All major Western countries, including the US, have imposed sanctions on Russia for the attack on Ukraine. Meanwhile, Russian oil companies have given attractive offers to India. Russian oil companies are offering oil to India at huge discounts. But India is currently being advised not to take this offer. In view of Russia's attack on Ukraine, America and European countries have imposed many types of sanctions on Russia. Troubled by sanctions, Russian oil companies are offering India huge discounts on oil.
According to a Business Standard report, Russian oil companies are offering India a discount of up to 25-27 percent on the price of crude. Several Russian banks have been removed from the international banking system SWIFT banking system over the attack on Ukraine, making it difficult for Russia to do business with other countries. The Russian government is engaged in building a new payment system to get out of this situation. If this happens, then only Russia's oil trade with India will be able to increase. India buys a large quantity of crude oil from Russia's largest state-owned oil company Rosneft.
In December last year, when Russian President Vladimir Putin visited India, Rosneft and India Oil Corporation signed a contract to supply up to 20 million tonnes of oil to India through Novorossiysk port by the end of 2022. India is dependent on the Middle East for oil purchases, but it is moving towards increasing oil purchases from countries like America and Russia to diversify its imports.According to a report in Business Standard, sources have said that Russian oil companies are offering 25-27 percent discount on the old prices of Brent crude oil. Hinting at huge discounts by Russian companies, a source said, "The offer is attractive.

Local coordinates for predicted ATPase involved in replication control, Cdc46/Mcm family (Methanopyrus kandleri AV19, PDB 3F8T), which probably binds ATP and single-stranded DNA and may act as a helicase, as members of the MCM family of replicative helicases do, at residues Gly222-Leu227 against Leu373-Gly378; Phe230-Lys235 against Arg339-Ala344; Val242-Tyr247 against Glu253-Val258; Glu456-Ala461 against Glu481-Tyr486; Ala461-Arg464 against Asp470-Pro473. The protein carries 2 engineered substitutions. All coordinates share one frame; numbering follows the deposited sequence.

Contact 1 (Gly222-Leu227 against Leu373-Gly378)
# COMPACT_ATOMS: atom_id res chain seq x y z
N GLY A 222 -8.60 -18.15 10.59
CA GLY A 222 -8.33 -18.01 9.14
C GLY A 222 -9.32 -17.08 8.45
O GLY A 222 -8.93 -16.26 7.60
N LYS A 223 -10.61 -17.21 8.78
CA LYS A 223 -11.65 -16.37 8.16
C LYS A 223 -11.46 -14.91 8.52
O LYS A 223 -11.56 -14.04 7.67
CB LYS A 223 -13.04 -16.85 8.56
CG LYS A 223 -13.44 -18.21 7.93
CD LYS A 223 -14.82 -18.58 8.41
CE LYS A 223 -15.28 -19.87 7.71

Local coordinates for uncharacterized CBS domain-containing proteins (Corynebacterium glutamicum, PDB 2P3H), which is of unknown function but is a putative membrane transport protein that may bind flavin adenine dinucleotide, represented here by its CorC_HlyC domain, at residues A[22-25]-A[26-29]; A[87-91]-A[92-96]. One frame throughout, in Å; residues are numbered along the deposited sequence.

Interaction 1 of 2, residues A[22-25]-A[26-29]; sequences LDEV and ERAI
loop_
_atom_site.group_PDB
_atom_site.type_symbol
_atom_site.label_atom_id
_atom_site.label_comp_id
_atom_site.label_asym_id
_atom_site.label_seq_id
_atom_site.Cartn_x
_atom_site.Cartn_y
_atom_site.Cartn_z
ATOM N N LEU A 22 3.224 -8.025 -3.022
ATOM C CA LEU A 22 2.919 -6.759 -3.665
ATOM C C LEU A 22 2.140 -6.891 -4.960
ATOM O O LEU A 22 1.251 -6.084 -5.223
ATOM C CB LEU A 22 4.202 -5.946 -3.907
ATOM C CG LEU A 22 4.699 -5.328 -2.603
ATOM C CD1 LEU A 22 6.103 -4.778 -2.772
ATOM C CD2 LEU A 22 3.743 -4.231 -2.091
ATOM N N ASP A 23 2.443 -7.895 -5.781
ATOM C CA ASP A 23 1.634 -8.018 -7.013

However, there is still no indication as to how the oil purchase will be paid for. However, it is also being said that India should be very cautious before starting trade with Russia amid sanctions. Buying oil from Ukraine in the midst of Russia's ongoing attack may anger many countries as they may also see it as providing financial aid to Russia. A chief executive of a private bank told Business Standard, “It is Russia's problem that they are not able to sell their products. Due to the war, crude oil prices have increased from $90 a barrel to $115 a barrel, forcing India to pay more for oil purchases. We should also find alternatives other than Russia for oil imports. According to a Bloomberg report, just before the imposition of sanctions, the price of Russian crude oil had gone down by 11.60 barrels.
Despite this, Russia's crude oil did not bid because Russia's oil could not find a buyer in view of possible sanctions on Russia.Many Russian banks have been removed from the SWIFT banking system, due to which it has become difficult for other countries of the world to do business with Russia. The Government of India and the Reserve Bank of India are exploring alternative avenues to pay for their imports from Russia. India is talking to banks and companies to find a way out about this. Banks have suggested an option of activating the Rupee-Ruble trading account to trade in the currency of India and Russia for trading with Russia. However, no final decision has been taken on this yet. India's trade with Russia is low but the impact of sanctions on India too However, India imports crude oil in small quantities from Russia. India buys 70 percent of its use from OPEC countries.
The war is not going to cause any direct damage to India's business, but indirectly, the war is going to have a lot of impact on India.According to global financial services company Nomura, India's trade with Russia, Ukraine and Belarus is not much. These countries account for 1 percent of India's total exports and 2.1 percent of total imports. But sanctions on Russia will have an effect on India as well. If the prices of fuels like crude oil, coal etc. increase, then it will have an effect on India too and the prices will increase in the country. In a message to its customers, Nomura said, "The government is identifying alternative supply sources for both edible oils and fertilisers, however, these would be costly." Discussions are also going on on the rupee-ruble trade payment system to avoid hindrance in business.